Budget Check & Cash Flow Update - July 2019

Budget | Cash Flow | Personal Finance
Budget Check & Cash Flow Update - July 2019

The saying goes that cash is king.  While that's true, a more accurate saying when it comes to finances is that cash FLOW is king.  Whether you're retired, still working or just starting out the only way you can improve your financial house is to have positive cash flow.  

If you're in the accumulation phase then that positive cash flow allows you to save and invest to build up your future cash flow.  If you're already retired, or FIREd, then congratulations because I'm sure your cash flow is well above what you need.

We've been fairly lax in regards to our budgeting, but the time is right to really get things moving forward.  One of our big goals for 2019 is to focus on our monthly spending.  When it comes to personal finance it's rather simple: income - expenses = savings and savings x investing = financial independence.  There's obviously two main levers there and while we'd all like to increase our income, many times reducing expenses is some of the low hanging fruit that you can go after to increase your savings.

Budget Check

Total income for July came in at $8,637.58.  The bulk of the income, ~95%, continued to come from my day job, le sigh; although that should come as no surprise since we're still in the accumulation phase.  The remaining 5% came primarily from dividends in my taxable accounts as well as interest received on cash in my savings account.
Budget | Income | Passive Income
Monthly Income Breakdown - July 2019

Total expenses were higher than I'd like at *GASP* $5,216.11, although I'm not worried about that at all.  We spent an extra $1,700 on extra debt payments and another $350 on our trip to Corpus Christi earlier this month.  Core expenses came in at $3,022.06 for July which was slightly lower than our normal core expense range.  So overall it was a pretty good month with slightly lower than normal core expenses and an extra $1,700 in debt payments.

For the month we ended up with solid positive cash flow of $3,421.47 and that includes making the extra debt payments.  So I'm pretty happy with how July turned out.

Our savings rate from all income sources came to 40% while our savings rate from work income alone was 36%. 
Budget | Cash Flow | Savings
Cash Flow Check In July 2019
*A few notes about the cash flow check in.  All income is only income that I receive and does not include my wife's income likewise for the expenses.  We've found it's easiest for us to just keep separate accounts since I'm gone most of the time for work.  Also, pre-tax withholding for the 401k (I currently withhold 6% in order to get the full 5% employer match) and the ESPP through my employer (8% post tax withholding) are not included in the above savings amount.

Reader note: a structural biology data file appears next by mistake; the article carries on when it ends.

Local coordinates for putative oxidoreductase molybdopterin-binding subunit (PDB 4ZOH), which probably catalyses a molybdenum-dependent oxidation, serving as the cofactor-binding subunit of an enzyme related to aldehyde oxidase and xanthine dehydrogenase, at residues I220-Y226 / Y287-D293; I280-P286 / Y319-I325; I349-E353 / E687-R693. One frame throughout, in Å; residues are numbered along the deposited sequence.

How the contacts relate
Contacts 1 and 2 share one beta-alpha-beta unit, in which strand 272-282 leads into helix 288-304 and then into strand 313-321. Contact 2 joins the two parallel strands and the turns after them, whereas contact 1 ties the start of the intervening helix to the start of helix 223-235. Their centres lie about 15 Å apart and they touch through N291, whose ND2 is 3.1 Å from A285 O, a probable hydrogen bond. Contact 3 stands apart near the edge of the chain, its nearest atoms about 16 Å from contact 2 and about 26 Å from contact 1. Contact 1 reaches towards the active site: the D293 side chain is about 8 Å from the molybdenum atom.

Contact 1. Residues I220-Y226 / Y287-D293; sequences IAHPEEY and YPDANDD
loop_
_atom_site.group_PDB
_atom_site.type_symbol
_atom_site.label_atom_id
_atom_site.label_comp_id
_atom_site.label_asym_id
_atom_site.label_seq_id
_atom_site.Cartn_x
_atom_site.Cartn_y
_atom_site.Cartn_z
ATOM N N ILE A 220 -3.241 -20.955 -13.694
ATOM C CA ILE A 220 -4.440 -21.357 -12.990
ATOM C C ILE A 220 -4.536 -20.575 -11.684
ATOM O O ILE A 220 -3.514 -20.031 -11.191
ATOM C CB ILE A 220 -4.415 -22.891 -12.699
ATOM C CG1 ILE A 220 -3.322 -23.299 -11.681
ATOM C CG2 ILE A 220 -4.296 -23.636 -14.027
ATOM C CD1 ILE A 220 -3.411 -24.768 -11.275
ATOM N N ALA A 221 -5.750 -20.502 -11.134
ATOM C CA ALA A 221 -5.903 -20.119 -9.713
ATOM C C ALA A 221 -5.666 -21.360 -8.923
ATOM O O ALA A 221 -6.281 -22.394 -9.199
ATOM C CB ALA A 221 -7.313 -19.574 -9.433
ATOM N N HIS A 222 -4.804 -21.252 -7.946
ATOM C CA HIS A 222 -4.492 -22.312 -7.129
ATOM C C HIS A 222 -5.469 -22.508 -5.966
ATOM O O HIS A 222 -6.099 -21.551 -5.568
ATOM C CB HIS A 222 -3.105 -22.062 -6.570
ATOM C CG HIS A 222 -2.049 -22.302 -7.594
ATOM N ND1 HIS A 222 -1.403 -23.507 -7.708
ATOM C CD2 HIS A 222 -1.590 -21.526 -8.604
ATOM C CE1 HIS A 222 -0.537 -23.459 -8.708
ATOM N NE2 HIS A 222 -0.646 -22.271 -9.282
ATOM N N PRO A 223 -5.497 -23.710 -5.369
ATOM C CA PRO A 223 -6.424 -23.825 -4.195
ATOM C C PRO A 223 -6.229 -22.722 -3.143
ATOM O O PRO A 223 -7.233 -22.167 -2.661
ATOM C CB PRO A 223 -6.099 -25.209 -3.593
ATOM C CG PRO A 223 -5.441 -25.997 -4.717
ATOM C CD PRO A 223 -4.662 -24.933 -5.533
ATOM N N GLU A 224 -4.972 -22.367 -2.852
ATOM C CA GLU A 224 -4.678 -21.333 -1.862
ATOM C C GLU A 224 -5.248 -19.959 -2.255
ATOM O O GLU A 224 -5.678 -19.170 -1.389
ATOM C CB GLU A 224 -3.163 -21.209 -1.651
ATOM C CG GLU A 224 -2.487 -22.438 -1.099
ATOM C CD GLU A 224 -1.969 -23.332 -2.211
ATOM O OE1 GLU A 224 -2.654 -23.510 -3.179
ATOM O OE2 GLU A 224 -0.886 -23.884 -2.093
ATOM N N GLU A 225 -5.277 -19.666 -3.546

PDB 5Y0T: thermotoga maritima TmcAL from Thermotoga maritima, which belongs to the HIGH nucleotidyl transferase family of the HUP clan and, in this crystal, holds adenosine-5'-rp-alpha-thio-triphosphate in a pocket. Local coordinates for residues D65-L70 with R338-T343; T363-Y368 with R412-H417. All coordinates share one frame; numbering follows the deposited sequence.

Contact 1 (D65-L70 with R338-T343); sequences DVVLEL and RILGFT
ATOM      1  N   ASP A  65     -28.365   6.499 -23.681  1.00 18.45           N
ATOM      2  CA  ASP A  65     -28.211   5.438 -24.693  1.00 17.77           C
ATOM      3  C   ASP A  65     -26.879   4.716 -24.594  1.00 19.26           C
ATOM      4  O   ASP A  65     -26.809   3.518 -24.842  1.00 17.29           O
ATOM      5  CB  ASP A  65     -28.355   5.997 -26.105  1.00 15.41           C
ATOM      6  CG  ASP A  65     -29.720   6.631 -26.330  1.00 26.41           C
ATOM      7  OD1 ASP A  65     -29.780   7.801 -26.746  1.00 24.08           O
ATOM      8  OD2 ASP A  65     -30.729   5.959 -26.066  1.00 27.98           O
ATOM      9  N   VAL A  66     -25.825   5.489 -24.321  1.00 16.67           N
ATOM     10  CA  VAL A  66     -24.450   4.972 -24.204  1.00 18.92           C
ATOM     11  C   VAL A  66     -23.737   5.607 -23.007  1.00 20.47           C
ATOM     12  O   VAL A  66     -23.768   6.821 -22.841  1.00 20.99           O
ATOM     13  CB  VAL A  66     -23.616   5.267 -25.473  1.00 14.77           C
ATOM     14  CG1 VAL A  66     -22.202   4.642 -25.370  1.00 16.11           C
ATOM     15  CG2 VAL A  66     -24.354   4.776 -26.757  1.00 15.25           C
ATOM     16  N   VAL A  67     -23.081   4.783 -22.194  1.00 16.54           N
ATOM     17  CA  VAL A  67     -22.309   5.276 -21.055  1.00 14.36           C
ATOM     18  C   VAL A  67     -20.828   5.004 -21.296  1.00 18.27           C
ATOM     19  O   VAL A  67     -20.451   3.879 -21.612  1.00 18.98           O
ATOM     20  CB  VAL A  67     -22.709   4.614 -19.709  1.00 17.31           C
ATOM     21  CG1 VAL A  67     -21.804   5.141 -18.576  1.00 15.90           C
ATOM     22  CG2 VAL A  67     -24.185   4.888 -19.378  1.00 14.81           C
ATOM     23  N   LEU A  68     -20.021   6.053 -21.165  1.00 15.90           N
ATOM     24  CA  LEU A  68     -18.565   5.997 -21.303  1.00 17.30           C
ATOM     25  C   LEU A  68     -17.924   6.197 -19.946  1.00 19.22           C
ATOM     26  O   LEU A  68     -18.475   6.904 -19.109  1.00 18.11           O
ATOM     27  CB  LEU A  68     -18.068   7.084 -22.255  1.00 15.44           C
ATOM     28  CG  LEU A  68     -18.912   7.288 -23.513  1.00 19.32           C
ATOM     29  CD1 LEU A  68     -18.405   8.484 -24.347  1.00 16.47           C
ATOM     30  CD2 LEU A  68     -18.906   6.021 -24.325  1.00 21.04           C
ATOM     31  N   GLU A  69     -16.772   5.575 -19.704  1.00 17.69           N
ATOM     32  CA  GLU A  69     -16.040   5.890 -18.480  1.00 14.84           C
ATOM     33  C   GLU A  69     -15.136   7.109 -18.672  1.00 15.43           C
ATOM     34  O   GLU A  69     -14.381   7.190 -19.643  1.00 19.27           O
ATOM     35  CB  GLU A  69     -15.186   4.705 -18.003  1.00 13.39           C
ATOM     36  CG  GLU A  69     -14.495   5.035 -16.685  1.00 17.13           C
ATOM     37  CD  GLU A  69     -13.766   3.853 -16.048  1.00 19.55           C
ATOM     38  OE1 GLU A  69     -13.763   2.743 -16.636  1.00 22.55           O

Non-Work Cash Flow

Each month I like to examine the state of our non-work cash flow.  Since our goal is to become financially independent the monthly cash flow has to come from somewhere in order to cover our expenses.  I break our non-work cash flow into 2 categories: (1) Passive Income - dividends from taxable accounts and interest, and (2) Non-Work Income - all income from outside of my day job.

Passive income for July totaled $386.72 and covered 12.8% of core expenses.  Non-Work Income totaled $446.48 and covered 14.8% of core expenses.  

Through the end of the July passive income has totaled $4,065.55 while non-work income has totaled $7,938.08.  Over the TTM passive income has averaged $589.29 per month with non-work income averaging $939.09 which cover 11% and 17% of core expenses, respectively.


Things are getting back on track and we're moving forward with our plan to get rid of the non-mortgage debt.  We still have ~$24.2k of outstanding balance; however, my wife's car loan is finally under $3k.  Debt reduction is likely to be a bit "slower" than we're capable of in August, but should ramp up starting in September when my wife starts receiving paychecks again.  

While I want to get rid of the debt, I also want to continue building up our investment accounts.  I was originally leaning towards full on debt reduction; however, I've since started leaning more towards aggressive debt reduction with at least some savings being funneled to the brokerage account each month.  I think that will be the best route going forward, at least for a little bit, to allow us to keep building up our passive income with ~$1k being sent to the brokerage account each month and the remainder being used for debt reduction.  It might add a few more months to the debt pay down process, but that's something I'm willing to live with for the time being.

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What are you doing to improve your cash flow situation?  Are you working on reducing expenses or increasing income?


  1. PIP -

    Going in the right direction and that's what matters!


    1. Lanny,

      We've made continued progress in August and while it's hurt the cash flow I'm still pretty dang stoked. We've made an additional $2k+ of debt payments this month and we're down to less than $1k on one of the car loans. So that one will be gone either by the end of this month or more likely sometime in early September. After that our plan, as of now, is to funnel ~$1-1.5k per month to the brokerage account for at least one buy, make at least $1k per month of debt payments on the other car loan and any extra cash flow we'll have to decide based on market opportunities. It's been a long time coming, but I'm pretty excited about what the rest of the year and 2020 can bring!


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